Types of Stablecoins and How Do They Work

4 min readAug 22, 2022

For a trader, volatile cryptos are good as they can allow larger profit margins. For an investor looking for a currency to store value, this is a significant disadvantage. In addition to the high transaction fees, this is also one of the main reasons why many companies do not accept currencies such as Bitcoin as a means of payment. When a currency fluctuates within a few hours, it is difficult to use it as a means of payment.

Stablecoins aim to offer a solution to this problem. These are cryptocurrencies that are less susceptible to price fluctuations. The idea of ​​a price-stable cryptocurrency was already discussed in 2014. However, the first projects of this kind only started in 2017 with Basecoin, Carbon, or MakerDAO. From these ideas, a stablecoin was born.

So, what is a stablecoin? A stablecoin is a digital currency connected to a “stable” reserve asset such as the US dollar or gold. Stablecoins come in various forms: fiat-backed, crypto-backed, commodity-backed, and algorithmic.

How do Stablecoins work?

The stablecoins segment has developed significantly over the past year. Decentralized stablecoins, for example, are more transparent and also more stable than conventional stablecoins because their value is automatically stabilized. As decentralized stablecoins become larger, they can provide more stability and transparency within the traditional financial system.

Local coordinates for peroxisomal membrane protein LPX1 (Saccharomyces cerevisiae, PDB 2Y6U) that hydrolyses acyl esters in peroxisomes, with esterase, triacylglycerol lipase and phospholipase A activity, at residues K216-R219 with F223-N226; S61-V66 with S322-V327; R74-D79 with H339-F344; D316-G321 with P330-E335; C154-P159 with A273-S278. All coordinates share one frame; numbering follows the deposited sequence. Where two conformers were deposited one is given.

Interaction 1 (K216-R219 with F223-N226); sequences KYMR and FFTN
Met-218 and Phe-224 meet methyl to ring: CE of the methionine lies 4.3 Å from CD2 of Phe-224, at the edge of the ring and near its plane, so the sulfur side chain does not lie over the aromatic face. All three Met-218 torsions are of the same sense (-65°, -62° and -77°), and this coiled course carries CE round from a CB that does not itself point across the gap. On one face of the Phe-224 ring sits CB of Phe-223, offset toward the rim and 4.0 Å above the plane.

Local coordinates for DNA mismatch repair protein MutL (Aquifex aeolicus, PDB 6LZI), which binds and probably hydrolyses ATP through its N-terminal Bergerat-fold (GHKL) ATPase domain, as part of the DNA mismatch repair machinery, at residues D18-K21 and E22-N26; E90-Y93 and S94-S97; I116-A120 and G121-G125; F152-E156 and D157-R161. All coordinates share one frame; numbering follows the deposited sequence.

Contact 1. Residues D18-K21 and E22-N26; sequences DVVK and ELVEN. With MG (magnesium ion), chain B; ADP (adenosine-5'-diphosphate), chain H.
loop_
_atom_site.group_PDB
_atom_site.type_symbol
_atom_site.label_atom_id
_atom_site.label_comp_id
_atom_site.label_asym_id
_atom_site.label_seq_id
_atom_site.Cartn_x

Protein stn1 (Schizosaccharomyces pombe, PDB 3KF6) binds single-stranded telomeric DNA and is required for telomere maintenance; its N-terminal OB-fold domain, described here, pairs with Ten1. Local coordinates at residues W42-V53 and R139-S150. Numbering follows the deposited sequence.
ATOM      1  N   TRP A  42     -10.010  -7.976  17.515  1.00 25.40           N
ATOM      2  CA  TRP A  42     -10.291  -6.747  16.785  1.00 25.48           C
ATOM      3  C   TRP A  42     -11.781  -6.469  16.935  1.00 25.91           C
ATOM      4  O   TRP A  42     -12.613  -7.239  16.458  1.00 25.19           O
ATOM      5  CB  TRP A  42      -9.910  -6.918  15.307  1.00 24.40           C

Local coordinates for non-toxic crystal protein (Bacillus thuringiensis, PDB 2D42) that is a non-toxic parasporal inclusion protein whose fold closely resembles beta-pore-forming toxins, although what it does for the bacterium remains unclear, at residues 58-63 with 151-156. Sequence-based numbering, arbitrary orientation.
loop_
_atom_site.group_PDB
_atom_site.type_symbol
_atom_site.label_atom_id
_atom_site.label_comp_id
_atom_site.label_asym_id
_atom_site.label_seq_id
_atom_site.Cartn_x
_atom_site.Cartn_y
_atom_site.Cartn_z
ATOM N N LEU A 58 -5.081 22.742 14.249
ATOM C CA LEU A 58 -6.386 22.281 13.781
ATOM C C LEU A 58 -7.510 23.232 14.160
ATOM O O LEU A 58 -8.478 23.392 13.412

To put it simply, a stablecoin is an asset-based on the blockchain. This asset is tied to a specific price, usually one US dollar.

Here are the advantages of stablecoin that attract many investors:

· Due to this price-fixing, holders of stablecoins are independent of the fluctuations of the crypto market.

· Stablecoins offer a secure and stable investment solution.

· Assets invested in stablecoins remain in the crypto space and can be invested more quickly in the growing DeFi sector.

To ensure their legitimacy as a means of payment, stablecoins must be backed by fiat currency, other cryptocurrencies, or on-chain tokens.

Types of Stablecoins

Each stablecoin project has developed its own mechanism, but they generally boil down to four basic models. Find more information in this article below.

1. Fiat-Collateralized Stablecoins

This model is used by Tether, for example. Fiat currency like the US dollar can back the crypto’s value. With this mechanism, a centralized company or financial institution holds assets and issues tokens in return. This gives the digital token value because it represents a claim on another asset with a certain value.

However, the problem with this approach is that it is controlled by a centralized company. As this model involves fiat currency, the issuing party must have a particular basic trust that they actually have the appropriate assets to pay out the tokens. Fiat currencies introduce serious counterparty risk for token holders. The example of Tether shows this difficulty because the solvency and legitimacy of the company were publicly questioned several times in the past.